In the United States, Eidman says, there is a clear clash between “the new and old models of the economy” and the corresponding views of those in each on society. “A notional Oklahoma finds itself in a clinch with a notional Silicon Valley.”
The real meaning of the current conservative wave is not about “anti-immigrant hysteria.” That is “just a populist device,” the commentator says. What is really going on is “a revolt of the agrarian-industrial backwaters against the worldwide Silicon Valley, against globalization and the new creative economy.”
Any attempt to stop progress, of course, is “doomed,” Eidman says. “The present-day Luddites headed by Trump do not have a future.”
Like Trump, “Putin is attempting to defend an old socio-economic system. But if in the US, this is traditional industrial capitalism, in Russia, it is contemporary feudalism with bureaucrat-land holders, oligarch-assignees of the ruler and a semi-enserfed majority of the population.”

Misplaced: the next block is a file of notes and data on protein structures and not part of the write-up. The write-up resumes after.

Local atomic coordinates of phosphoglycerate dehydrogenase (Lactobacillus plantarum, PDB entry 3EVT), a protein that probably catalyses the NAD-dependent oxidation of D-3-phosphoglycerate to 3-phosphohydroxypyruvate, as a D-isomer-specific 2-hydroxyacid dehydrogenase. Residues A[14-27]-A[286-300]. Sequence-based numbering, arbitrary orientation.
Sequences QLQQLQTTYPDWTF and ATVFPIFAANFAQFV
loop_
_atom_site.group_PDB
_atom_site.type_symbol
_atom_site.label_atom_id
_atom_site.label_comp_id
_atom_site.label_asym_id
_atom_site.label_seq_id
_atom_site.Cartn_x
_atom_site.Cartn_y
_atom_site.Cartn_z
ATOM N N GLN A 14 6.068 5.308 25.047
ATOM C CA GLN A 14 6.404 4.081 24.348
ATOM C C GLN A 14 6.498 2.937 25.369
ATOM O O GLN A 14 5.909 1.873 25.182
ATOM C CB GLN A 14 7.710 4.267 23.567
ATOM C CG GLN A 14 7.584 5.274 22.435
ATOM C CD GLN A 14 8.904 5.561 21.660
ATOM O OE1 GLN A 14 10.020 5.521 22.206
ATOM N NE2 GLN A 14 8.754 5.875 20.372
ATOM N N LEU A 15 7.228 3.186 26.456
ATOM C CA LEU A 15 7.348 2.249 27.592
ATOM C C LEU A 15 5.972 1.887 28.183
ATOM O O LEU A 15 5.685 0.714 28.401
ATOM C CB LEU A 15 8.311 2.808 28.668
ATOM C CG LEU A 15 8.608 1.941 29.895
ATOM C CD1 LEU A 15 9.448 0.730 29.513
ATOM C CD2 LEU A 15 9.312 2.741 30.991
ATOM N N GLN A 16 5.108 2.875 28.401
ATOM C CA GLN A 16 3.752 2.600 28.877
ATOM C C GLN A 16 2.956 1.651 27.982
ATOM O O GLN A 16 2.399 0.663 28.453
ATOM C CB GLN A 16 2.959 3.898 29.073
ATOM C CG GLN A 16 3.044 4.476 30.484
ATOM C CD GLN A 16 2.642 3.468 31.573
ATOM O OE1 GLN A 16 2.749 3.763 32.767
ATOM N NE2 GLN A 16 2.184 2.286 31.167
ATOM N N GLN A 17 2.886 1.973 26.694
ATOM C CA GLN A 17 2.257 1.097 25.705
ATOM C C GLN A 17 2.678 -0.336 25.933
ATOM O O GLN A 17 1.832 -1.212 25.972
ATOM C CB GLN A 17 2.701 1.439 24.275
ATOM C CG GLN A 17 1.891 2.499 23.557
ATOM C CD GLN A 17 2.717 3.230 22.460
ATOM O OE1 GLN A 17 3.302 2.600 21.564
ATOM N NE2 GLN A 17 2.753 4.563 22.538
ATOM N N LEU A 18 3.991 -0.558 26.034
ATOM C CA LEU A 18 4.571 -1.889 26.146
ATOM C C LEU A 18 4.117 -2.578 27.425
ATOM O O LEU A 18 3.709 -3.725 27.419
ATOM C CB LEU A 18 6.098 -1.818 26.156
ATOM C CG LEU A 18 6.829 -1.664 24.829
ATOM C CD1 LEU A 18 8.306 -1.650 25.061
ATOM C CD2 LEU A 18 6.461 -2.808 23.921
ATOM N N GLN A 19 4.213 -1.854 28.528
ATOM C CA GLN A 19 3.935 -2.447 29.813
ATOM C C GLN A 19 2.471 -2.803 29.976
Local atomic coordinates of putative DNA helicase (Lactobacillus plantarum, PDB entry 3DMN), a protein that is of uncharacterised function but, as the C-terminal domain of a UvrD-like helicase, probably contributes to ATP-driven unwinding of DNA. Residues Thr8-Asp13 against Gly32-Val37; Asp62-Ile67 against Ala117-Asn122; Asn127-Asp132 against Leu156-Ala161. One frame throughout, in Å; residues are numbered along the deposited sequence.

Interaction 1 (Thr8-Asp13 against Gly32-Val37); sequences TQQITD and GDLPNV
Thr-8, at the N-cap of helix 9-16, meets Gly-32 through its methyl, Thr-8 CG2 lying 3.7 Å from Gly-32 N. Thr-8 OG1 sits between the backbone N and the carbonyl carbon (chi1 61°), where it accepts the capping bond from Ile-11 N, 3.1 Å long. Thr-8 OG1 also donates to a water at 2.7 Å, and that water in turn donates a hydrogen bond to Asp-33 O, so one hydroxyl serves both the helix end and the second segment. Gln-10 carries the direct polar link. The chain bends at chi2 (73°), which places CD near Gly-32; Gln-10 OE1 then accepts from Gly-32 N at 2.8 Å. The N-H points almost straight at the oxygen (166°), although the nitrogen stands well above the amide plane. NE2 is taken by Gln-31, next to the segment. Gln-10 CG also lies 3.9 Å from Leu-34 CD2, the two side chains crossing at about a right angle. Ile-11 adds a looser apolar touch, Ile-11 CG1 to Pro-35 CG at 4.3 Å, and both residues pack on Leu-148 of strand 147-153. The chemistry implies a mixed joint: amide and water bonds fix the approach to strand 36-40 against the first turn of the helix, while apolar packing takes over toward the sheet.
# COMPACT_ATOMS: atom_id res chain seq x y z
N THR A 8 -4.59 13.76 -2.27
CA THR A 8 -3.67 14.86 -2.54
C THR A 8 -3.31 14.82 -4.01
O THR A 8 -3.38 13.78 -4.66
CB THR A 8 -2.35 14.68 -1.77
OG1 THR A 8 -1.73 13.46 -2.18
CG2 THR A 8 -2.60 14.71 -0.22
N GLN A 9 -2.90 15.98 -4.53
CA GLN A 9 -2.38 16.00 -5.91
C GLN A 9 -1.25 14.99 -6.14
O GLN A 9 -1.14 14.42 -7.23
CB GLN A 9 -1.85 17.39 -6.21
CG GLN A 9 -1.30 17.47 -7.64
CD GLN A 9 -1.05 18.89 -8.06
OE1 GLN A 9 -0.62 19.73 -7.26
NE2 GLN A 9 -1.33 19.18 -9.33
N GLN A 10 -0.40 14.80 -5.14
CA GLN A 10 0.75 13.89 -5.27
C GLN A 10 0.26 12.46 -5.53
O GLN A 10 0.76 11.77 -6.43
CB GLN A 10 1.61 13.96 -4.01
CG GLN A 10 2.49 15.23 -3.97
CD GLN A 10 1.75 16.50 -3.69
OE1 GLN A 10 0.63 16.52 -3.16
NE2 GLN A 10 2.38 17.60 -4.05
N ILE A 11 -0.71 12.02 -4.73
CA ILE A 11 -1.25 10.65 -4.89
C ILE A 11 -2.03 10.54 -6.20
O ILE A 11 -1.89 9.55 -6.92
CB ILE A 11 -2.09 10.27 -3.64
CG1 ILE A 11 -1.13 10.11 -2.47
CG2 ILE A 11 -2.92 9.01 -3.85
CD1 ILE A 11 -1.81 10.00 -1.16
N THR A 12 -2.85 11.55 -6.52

And that points to a key difference between Putin and his country and Trump and his. “Industrial workers or farmers in the US are interested in the preservation of the old order. The Russian backwoods aren’t. The present regime has condemned it to poverty and a wretched existence.”
“Therefore,” Erdogan says, “Putin unlike Trump … does not have the powerful supporter even in his notional ‘Oklahoma’ which is very dissatisfied with his social policies.”
In the event of a crisis, very few of those Russians would come to Putin’s defense because “the Putin regime does not have an active mass base and therefore will hardly survive any serious shocks,” the Russian commentator says.